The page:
Lastly I've seen numerous 1970s houses that are described as "Fantastic location - walk to everything!"  That is true, and these homes would have been the height of cool when they were built.  Sadly though for the past forty years the inhabitants have systematically painted or tiled every interior surface pink.  Every single window has been given the "Why have windows? window treatment" which is a 5 step combo of floral curtains, lace curtains, vertical blinds, prison-like security screens and outdoor fabric awnings (most often seen collapsed flush against the house) designed to block out every scrap of daylight.  Retro-fitted to every northern, eastern, western (and sometimes also southern) side of these houses are huge carport-like structures.  The resulting interior resembles what Barbara Cartland would have come up with if she'd taken up decorating caves.  And yes, these homes also have lawns and gardens - quite large in many cases - watered regularly by timed systems using large amounts of water.

I've convinced myself I can cope with any of this crazy carry-on for a few months in a rental home.  But given that a) we are also looking around with a view to buying a house here further down the track, and b) I couldn't (soberly) live long-term in any of these homes, and c) I am a person who needs a lot of information before I make a big decision, I headed to the library. There I borrowed "Warm house, cool house: inspirational designs for low energy housing", "Making your home sustainable: a guide to retrofitting" and various books on contemporary Australian architecture and design. Nice.

And then we finally found a house that the whole family loved from the second we walked in the door.  This wonderfully-designed, five-year-old house stays between 18 and 28 degrees inside all year round without any powered heating or cooling system even though the outside temperatures here range from 2 to 40 degrees. This home is spacious, light, modern and comfortable and packed with clever features.  A knowledgeable and enthusiastic guide explained the home's features to us; it heats its own hot water, makes its own electricity, is warmed by winter sun, cooled by summer breezes, collects its own water and has a beautiful garden that requires very little maintenance or watering. Sadly for us this home isn't for sale but we can go and visit it and learn from it as many times as we like.  Yes that is it pictured above: it is The Sustainable Mandurah Home.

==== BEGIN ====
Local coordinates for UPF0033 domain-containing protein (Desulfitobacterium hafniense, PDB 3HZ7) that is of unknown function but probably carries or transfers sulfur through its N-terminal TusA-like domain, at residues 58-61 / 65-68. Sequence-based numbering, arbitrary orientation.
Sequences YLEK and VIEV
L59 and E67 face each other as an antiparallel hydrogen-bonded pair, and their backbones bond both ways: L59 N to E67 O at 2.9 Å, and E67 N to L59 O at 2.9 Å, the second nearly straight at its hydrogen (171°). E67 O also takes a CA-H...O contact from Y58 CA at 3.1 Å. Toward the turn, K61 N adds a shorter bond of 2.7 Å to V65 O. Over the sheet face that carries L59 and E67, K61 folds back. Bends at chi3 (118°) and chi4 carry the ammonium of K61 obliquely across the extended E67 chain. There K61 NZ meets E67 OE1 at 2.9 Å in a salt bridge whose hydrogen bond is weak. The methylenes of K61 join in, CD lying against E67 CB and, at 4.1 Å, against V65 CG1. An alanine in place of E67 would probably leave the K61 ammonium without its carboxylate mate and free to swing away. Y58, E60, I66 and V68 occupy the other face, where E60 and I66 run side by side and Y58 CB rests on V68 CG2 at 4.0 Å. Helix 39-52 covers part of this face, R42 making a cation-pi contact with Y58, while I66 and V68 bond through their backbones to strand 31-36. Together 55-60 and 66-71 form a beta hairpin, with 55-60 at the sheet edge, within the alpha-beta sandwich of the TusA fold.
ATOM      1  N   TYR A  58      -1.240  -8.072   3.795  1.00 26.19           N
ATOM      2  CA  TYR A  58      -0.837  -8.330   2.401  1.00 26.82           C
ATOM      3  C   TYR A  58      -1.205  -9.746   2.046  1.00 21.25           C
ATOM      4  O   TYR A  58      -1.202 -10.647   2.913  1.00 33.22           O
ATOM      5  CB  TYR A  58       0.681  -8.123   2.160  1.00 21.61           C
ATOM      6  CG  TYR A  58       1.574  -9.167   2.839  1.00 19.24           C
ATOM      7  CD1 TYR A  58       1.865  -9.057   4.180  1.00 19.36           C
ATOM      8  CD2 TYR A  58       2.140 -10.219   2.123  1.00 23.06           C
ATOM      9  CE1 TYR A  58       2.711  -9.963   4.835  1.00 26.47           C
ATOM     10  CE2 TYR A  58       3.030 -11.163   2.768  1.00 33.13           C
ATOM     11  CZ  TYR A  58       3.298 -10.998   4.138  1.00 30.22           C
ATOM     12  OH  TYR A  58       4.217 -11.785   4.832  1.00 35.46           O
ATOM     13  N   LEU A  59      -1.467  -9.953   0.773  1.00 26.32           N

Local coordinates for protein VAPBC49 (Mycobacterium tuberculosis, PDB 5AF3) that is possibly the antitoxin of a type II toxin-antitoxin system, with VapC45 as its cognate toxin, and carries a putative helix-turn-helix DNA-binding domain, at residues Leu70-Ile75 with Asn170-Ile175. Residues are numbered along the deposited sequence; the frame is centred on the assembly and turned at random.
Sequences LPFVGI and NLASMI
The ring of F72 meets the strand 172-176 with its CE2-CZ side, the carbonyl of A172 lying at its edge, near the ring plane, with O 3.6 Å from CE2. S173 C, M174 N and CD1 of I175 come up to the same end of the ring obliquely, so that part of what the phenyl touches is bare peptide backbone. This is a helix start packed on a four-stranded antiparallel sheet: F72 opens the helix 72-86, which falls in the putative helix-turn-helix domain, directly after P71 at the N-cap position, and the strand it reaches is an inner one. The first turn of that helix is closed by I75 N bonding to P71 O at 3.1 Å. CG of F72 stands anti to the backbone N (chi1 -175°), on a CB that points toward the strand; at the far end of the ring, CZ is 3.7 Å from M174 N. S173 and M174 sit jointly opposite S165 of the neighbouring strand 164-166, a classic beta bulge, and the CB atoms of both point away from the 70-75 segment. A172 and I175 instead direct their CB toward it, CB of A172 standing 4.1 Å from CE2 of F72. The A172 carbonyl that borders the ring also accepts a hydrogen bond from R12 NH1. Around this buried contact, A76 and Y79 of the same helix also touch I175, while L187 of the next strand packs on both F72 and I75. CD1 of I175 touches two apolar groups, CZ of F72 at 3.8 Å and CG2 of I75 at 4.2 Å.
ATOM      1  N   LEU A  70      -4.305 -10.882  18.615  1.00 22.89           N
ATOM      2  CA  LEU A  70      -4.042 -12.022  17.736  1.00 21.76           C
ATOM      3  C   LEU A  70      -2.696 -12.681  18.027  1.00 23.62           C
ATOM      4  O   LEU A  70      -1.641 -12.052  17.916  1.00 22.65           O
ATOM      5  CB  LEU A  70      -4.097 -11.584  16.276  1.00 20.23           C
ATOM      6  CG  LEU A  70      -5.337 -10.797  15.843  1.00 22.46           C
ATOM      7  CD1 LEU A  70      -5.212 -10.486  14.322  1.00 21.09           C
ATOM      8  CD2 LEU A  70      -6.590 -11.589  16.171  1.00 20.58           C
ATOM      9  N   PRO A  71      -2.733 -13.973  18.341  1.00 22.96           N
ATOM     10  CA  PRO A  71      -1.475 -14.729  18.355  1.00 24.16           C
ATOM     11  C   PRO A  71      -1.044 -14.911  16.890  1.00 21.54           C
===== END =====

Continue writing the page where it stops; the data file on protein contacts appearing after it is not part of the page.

So as I start again in the hunt for our short-term rental home, we are also researching and formulating longer term plans: Option A is to buy our own piece of sand and build a sustainable home; Option B is to refit an existing home.  I'm currently most interested in option B as I'd love to buy a 1970s gem in a great location, peel away the carports and the Nana decor and re-cool it as well as sustainably refit it.  I'll spend my days singing "Here's the story, Of a lovely lady..." as I plant local native plants (yes, I am a soooo predictable), slap bucket loads of paint on the interior walls and dance around a "window treatments" bonfire.  While I do this a succession of trades-blokes will retro-fit solar louvres (perfectly angled to let in low winter sun yet block higher summer sun),

insulation, solar-powered devices, water-saving devices and breeze-catching windows.

Now there is a housing option I can get excited about...